Friday of Pentecost 2 – Mark 2:23-28, (3:1-6)

23 One Sabbath Jesus was going through the grainfields, and as his disciples walked along, they began to pick some heads of grain. 24 The Pharisees said to him, “Look, why are they doing what is unlawful on the Sabbath?”

25 He answered, “Have you never read what David did when he and his companions were hungry and in need? 26 In the days of Abiathar the high priest, he entered the house of God and ate the consecrated bread, which is lawful only for priests to eat. And he also gave some to his companions.”

27 Then he said to them, “The Sabbath was made for man, not man for the Sabbath. 28 So the Son of Man is Lord even of the Sabbath.”

1Another time Jesus went into the synagogue, and a man with a shriveled hand was there. Some of them were looking for a reason to accuse Jesus, so they watched him closely to see if he would heal him on the Sabbath. Jesus said to the man with the shriveled hand, “Stand up in front of everyone.”

Then Jesus asked them, “Which is lawful on the Sabbath: to do good or to do evil, to save life or to kill?” But they remained silent.

He looked around at them in anger and, deeply distressed at their stubborn hearts, said to the man, “Stretch out your hand.” He stretched it out, and his hand was completely restored. Then the Pharisees went out and began to plot with the Herodians how they might kill Jesus.

“This is the way that we do this here!” the fussy little man in the sacristy was instructing me on proper pastoral comportment in the chancel during the service, especially the Lord’s Supper. I was a guest preacher. My duties at Concordia at the time meant I often filled in for vacationing pastors or in vacant parishes. I had never preached there before, and he felt that I needed thorough instruction in the proper protocols and traditions of the parish. I really did try to do things the way that parishes were used to doing things, but this almost made me want to do it the other way just to make a point. I complied with my instructions as given, but the thought crossed my mind.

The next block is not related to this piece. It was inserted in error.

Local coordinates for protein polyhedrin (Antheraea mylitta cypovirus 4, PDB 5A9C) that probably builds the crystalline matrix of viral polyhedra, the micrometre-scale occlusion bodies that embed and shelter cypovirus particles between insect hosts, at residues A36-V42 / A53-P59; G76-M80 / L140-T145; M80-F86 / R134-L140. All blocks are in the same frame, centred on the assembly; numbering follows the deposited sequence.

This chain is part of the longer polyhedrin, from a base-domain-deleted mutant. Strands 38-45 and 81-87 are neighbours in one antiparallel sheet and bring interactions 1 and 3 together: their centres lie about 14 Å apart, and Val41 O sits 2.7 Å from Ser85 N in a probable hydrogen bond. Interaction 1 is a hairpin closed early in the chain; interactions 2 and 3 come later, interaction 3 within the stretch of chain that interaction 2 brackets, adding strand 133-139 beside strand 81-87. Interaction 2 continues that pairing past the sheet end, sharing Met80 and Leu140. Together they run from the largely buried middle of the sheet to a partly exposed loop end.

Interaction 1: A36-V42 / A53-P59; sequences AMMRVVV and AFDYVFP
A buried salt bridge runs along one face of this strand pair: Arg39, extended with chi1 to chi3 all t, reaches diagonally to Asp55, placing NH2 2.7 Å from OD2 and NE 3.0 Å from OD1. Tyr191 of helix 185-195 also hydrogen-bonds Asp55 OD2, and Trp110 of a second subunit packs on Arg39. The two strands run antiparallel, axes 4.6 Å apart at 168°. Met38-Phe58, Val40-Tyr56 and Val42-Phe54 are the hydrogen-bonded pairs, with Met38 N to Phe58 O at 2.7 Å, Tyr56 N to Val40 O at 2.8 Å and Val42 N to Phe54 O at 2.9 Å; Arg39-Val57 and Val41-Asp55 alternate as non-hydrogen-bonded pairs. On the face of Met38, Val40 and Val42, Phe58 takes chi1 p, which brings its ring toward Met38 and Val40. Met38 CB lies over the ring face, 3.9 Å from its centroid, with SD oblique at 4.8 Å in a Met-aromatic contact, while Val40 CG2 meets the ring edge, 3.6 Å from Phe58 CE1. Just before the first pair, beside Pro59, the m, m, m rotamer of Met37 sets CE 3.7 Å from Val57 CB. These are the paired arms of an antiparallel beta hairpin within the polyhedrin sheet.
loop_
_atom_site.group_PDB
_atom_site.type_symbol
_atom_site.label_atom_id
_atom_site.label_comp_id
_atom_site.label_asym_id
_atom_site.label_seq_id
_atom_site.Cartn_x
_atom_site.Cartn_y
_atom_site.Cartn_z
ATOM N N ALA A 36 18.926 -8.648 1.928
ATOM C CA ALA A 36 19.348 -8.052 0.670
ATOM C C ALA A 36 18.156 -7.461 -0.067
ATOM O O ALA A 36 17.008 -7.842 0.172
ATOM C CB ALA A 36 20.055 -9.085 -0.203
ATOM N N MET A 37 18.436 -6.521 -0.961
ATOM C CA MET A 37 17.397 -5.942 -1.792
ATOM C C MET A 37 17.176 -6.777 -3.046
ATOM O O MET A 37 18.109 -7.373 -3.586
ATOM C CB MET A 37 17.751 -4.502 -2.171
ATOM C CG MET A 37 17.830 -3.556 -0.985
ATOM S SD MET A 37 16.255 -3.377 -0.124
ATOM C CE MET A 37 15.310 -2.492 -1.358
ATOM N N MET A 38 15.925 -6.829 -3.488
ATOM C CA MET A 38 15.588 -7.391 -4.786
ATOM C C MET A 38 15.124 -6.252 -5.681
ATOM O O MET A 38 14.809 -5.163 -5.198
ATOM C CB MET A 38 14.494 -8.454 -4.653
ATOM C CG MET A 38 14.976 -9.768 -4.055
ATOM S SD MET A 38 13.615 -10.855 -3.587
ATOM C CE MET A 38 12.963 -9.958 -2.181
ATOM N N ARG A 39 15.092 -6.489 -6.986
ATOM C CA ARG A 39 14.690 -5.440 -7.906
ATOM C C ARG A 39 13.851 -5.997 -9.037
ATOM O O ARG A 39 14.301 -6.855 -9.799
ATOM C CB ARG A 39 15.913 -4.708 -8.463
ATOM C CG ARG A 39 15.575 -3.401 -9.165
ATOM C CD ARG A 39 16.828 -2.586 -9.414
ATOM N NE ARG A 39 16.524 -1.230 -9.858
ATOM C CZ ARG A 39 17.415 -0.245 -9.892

Have you ever wondered when reading the Gospels if Jesus ever did anything that was not on the Sabbath? He always seems to be healing someone or doing something he should not do on the day of rest. I sometimes think He did that on purpose, just to make the point he states in this reading. Human beings love to make what should be a blessing into a rule or law which must be obeyed. God gives us the opportunity to rest in a pew on Sunday, to worship Him, to sing with Angels, and receive His very self in the sacrament. But we would turn that into a rule which others must keep, or which accuses us.

Jesus was fed up with the rule makers in the first century and likely would have the same things to say to the rule-makers today, even if our rules are a little different. He wanted his disciples to have something to eat. He wanted to give this man his life back by restoring his shriveled hand. But they could not see the blessing, only the rule being broken. Mark is clear. This is why they sought to kill Him. He is equally clear that this is what makes Jesus who He is.

I have made many mistakes while conducting worship. I have forgotten whole sections of the service. I have chanted off tune, started singing the wrong hymn, skipped whole portions of my sermon. This list could go on. I really do try to do a good job at leading worship, and I think often I do. But the fact is that Jesus shows up every time and forgives people their sins, no matter what mistakes I have made.

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